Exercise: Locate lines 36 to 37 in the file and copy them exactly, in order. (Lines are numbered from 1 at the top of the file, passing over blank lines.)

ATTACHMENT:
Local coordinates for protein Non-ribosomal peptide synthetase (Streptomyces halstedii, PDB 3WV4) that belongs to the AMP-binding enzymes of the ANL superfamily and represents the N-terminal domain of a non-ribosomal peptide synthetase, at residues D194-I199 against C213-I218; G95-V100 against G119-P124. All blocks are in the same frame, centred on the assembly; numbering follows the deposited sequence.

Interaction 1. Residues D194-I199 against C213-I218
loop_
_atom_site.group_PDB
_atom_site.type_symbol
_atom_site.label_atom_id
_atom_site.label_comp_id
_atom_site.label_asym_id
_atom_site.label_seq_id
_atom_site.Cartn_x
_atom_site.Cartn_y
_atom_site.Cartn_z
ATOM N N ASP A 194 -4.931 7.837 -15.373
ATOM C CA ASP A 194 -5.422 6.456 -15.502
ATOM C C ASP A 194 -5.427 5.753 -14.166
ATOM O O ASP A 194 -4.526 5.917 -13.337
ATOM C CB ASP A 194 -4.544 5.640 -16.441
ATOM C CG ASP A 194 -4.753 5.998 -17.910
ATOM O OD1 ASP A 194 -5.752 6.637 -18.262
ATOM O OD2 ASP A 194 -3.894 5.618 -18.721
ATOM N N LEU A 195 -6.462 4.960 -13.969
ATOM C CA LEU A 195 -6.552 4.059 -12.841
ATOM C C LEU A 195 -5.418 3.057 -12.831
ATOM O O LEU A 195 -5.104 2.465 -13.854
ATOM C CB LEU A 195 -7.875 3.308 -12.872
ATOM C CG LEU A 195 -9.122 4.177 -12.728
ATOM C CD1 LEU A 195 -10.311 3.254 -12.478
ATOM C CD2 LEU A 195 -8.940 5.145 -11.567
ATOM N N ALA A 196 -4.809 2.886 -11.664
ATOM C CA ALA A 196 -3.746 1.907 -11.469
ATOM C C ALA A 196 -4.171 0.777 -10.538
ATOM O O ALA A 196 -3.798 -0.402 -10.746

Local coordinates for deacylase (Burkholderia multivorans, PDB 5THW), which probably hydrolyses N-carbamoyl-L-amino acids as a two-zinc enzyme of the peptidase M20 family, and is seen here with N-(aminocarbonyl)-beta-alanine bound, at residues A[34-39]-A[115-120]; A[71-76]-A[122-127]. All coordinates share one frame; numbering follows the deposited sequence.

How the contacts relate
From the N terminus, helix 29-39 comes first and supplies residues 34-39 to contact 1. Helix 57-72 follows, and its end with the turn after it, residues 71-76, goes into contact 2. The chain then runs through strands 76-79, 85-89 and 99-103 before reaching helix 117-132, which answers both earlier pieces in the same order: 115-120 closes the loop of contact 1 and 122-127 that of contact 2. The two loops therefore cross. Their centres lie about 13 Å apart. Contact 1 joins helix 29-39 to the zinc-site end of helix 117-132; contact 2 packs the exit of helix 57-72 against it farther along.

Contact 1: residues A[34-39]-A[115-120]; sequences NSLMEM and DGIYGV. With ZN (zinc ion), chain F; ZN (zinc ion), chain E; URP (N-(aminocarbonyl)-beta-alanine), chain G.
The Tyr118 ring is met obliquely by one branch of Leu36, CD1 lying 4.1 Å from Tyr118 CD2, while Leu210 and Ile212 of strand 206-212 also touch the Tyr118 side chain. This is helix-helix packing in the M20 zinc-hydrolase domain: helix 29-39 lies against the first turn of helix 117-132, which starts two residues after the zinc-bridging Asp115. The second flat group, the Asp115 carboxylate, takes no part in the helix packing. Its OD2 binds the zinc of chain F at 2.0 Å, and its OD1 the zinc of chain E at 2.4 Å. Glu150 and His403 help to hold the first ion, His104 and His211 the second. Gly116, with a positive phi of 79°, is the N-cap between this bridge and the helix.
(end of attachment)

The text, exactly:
Contact 1: residues A[34-39]-A[115-120]; sequences NSLMEM and DGIYGV. With ZN (zinc ion), chain F; ZN (zinc ion), chain E; URP (N-(aminocarbonyl)-beta-alanine), chain G.
The Tyr118 ring is met obliquely by one branch of Leu36, CD1 lying 4.1 Å from Tyr118 CD2, while Leu210 and Ile212 of strand 206-212 also touch the Tyr118 side chain. This is helix-helix packing in the M20 zinc-hydrolase domain: helix 29-39 lies against the first turn of helix 117-132, which starts two residues after the zinc-bridging Asp115. The second flat group, the Asp115 carboxylate, takes no part in the helix packing. Its OD2 binds the zinc of chain F at 2.0 Å, and its OD1 the zinc of chain E at 2.4 Å. Glu150 and His403 help to hold the first ion, His104 and His211 the second. Gly116, with a positive phi of 79°, is the N-cap between this bridge and the helix.